In her motion in the cause, before the clerk, to set aside the judgment of confirmation, the defendant states that "the first information or notice of any proceeding that the landowner or the landowner's attorney had concerning this matter since filing the answer May 14, 1965" was the receipt of a copy of the judgment of confirmation. The motion, which was promptly filed thereupon, was denied by the clerk upon the ground that more than twenty days had expired since the filing of the report and no exception to the report had been filed.

In Gatling v. State Highway and Public Works Commission, 245 N.C. 66, 95 S.E.2d *908 131, the facts were quite similar. Speaking for the Court, Winborne, C. J., said:

"If notice of the meeting, at which the report was signed, had been given to the parties, petitioner would have known of it. Hence in absence of notice it may not be held that petitioner failed to file his exceptions within twenty days after the report was filed."

It is true that new trials are not granted on account of mere technical error when there is no reasonable probability that the result of a new trial would be materially different. Johnson v. Heath, 240 N.C. 255, 81 S.E.2d 657; Freeman v. Preddy, 237 N.C. 734, 76 S.E.2d 159; Call v. Stroud, 232 N.C. 478, 61 S.E.2d 342. However, the defendant is not asking for a new hearing. She has had no hearing at all. This is not a technical error. This is a denial of a fundamental right.

We are not unmindful of the fact that, according to the petition, the city proposes to lay the sewer and water lines in the right-of-way of a state highway. The city alleges, in its petition, that the defendant is the owner of the fee in this land. As such, she is entitled to just compensation for an additional burden beyond that of the original easement for the highway. Grimes v. Virginia Electric & Power Co., 245 N.C. 583, 96 S.E.2d 713; Rouse v. City of Kinston, 188 N.C. 1, 123 S.E. 482, 35 A.L.R. 1203. The laying of a water main or sewer line in the right-of-way of a highway is an additional burden upon the owner of the fee. Rouse v. City of Kinston, supra. Of course, in determining the compensation to be paid to the landowner, account must be taken of benefits to his property from the construction of the proposed improvement.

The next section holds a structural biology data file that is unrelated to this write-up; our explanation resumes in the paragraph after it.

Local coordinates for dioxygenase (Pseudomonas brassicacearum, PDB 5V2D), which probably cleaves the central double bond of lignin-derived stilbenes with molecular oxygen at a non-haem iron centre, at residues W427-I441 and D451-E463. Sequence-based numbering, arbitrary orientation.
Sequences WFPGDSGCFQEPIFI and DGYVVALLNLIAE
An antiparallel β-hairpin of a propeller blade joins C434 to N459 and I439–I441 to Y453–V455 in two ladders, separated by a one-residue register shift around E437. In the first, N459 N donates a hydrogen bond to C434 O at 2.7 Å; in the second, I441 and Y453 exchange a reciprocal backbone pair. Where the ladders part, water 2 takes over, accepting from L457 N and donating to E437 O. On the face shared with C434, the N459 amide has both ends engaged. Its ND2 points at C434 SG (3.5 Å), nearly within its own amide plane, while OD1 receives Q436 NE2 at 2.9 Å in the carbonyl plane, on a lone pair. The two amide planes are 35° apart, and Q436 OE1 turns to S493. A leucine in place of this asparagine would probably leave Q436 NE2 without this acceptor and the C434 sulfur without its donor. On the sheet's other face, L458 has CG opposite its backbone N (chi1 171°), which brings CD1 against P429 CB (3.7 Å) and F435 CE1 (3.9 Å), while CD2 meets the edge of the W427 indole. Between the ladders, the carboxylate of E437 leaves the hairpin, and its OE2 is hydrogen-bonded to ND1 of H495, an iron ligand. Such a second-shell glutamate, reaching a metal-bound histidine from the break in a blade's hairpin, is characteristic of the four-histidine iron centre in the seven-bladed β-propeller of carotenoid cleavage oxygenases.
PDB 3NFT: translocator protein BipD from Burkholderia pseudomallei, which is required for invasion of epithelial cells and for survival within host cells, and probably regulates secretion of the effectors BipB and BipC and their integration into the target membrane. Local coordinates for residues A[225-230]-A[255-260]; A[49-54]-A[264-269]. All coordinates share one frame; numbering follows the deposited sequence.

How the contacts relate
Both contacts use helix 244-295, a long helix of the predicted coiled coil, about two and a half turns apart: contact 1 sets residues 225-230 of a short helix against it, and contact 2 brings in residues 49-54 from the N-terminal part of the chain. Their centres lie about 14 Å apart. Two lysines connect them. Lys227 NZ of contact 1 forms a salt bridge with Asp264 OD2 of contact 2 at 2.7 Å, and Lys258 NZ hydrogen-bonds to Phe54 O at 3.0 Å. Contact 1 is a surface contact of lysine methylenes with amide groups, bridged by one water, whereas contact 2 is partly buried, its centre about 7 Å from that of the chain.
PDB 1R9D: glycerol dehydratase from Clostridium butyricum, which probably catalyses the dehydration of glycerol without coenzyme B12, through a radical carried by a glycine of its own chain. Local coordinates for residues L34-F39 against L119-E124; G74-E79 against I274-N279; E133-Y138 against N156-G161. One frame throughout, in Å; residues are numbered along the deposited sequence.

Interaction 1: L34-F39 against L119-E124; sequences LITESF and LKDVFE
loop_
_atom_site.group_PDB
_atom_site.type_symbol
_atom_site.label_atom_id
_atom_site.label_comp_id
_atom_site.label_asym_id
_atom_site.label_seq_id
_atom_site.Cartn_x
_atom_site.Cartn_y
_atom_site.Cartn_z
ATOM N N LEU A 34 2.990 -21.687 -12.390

In affirming the clerk's denial of the motion to vacate the judgment of confirmation, the court below said that there is no reasonable probability that any additional appraisals, hearings, or trials would result in any recovery on the part of the defendant. Under the statutes, that is not for the court below or for us to determine. That can be determined only by commissioners who are appointed after the notice and hearing contemplated by G.S. § 40-16 and who thereupon proceed as directed by G.S. § 40-17.

The motion in the cause to set aside the judgment confirming the report of the commissioners should have been allowed. The matter should thereupon be remanded to the clerk for a new appointment of commissioners and for a determination by them of the defendant's damage, if any, and a report by them to the clerk, all as provided in G.S. § 40-17.

Since the answer, which has now been filed, does not deny the right of the city to acquire the desired easements by condemnation and raises no issue save that of just compensation, the only matter to be determined by the clerk at the initial hearing is the selection and appointment of the commissioners and the fixing of the time and place for their first meeting.

The defendant may or may not be able to get to first base, but she is entitled to her time at bat. She may not lawfully be called out on strikes before the contest is scheduled to begin. The judgment below is, therefore, reversed and the matter is remanded to the superior court with instructions to enter an order in accordance with this opinion.

Reversed and remanded.

MOORE, J., not sitting.